Your researches have produced a marriage settlement signed by one of your ancestors. It says that it was signed on the 15th day of May, 5 Car II, at London in England. What does this mean? Until towards the end of the reign of Queen Victoria (who died in 1901), all Parliamentary statutes and government orders, and many official and private documents, bore the regnal year of the current monarch. Instead of writing 1841, a document would refer to the year 4 Vict. If the document was a will, then since lawyers were paid by the word, the year would be "the 4th year of the reign of our Gracious Sovereign Victoria, by the grace of God, of Great Britain, Ireland, and all her realms and territories, Queen". Twenty-seven words to tell us the year.
To translate a regnal year to a calendar year, you must know when the monarch first took office (the accession date). Victoria became Queen on 20 June 1837, so the period from then to 19 June 1838 is known as 1 Vict. You will note that there is no zero in a reign. This means that you can’t simply add the number to the year. For example, 20 August 15 Vict is not found by simply adding 15 to1837 and getting 20 August 1852. Remember, the year 15 Vict ENDED on 19 June 1852. I find it easiest to add the regnal year to the accession year (e.g. 15+1837=1852) and then look BACKWARDS from the accession day (20 June) to get the correct date. So 20 August 15 Vict is the August date immediately BEFORE 20 June 1852. It must be 20 August 1851. Similarly 17 March 15 Vict is 17 March 1852.
A table of reigns back to 1485 is listed below. Before mid 1 700, legal documents were often in Latin. This means that the sovereign’s name was the abbreviation for the Latin version of the name, Henricus for Henry, Maria for Mary and so on. Fortunately, the English and Latin abbreviations are the same for most sovereigns. The two exceptions are the Stuart kings, James (Jacobus or Jac and Charles (Carolus or Car).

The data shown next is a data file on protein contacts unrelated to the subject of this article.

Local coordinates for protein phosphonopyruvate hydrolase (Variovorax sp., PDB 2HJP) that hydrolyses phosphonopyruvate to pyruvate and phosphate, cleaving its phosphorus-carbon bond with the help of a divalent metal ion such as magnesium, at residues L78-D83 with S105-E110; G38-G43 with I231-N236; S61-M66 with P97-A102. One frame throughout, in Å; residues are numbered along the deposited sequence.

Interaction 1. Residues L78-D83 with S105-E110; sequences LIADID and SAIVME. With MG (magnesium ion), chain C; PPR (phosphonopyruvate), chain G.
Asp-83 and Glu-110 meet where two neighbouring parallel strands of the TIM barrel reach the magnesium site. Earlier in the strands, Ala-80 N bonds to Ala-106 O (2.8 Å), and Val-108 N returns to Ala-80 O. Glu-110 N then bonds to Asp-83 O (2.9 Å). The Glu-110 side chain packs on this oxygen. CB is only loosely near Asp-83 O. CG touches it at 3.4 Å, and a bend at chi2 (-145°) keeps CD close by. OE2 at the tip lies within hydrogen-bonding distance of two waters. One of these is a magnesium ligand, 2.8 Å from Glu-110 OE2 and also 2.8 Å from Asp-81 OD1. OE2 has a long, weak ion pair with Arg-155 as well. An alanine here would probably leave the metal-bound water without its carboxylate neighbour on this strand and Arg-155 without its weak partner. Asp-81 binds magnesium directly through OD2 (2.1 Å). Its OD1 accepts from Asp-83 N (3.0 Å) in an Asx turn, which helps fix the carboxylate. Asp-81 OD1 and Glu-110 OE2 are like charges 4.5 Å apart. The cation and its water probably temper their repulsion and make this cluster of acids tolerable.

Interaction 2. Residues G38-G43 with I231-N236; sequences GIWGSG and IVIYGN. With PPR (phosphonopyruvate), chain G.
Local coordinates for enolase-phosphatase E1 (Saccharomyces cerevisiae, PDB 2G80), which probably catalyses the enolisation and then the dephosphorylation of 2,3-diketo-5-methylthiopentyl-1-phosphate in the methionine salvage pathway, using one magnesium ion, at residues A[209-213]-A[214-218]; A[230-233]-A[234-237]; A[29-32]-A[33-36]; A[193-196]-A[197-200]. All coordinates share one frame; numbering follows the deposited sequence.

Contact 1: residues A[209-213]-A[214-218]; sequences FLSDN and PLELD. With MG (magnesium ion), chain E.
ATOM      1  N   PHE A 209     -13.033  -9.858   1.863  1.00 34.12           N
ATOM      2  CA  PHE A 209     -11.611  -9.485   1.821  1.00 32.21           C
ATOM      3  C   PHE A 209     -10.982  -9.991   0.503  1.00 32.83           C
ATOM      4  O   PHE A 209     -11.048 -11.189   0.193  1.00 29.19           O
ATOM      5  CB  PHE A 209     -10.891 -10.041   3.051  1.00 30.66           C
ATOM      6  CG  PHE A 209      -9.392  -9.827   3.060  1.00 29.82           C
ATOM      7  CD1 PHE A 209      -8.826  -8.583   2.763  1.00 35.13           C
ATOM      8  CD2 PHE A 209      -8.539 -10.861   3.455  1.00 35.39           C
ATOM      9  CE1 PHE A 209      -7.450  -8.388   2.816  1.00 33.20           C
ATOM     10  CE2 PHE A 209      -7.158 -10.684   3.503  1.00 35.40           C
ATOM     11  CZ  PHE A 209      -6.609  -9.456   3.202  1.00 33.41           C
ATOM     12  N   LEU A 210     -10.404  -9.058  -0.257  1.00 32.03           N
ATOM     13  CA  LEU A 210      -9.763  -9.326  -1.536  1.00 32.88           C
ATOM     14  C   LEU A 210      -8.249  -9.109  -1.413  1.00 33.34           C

Now we can translate that date, 15 May, 5 Car 11. Charles II acceded on the death of his father, Charles 1, on 30 January 1649. So 5 Car II ended on 29 January 1654. Then 15 May 5 Car II must have been 15 May 1653. So that was the date the marriage settlement was signed.
But was it? Charles I was executed on 30 Jan l649, and his son Charles II was in France at the time. Charles II tried to retake the throne via Scotland, but was defeated at Worcester in 1651. From that time onwards, he lived in the Spanish Netherlands (present Belgium) or the united provinces (present Holland) until welcomed back to England in 1660. In the meantime, Oliver Cromwell and some very rabid anti-monarchists ran the country. No one would have dared, in the political climate of the time, to write 5 Car II on a public document in the London area in 1654. In Bruges or Antwerp, perhaps; but not in London. Have another look at the marriage settlement. It may contain an error in the date - or be a very interesting forgery!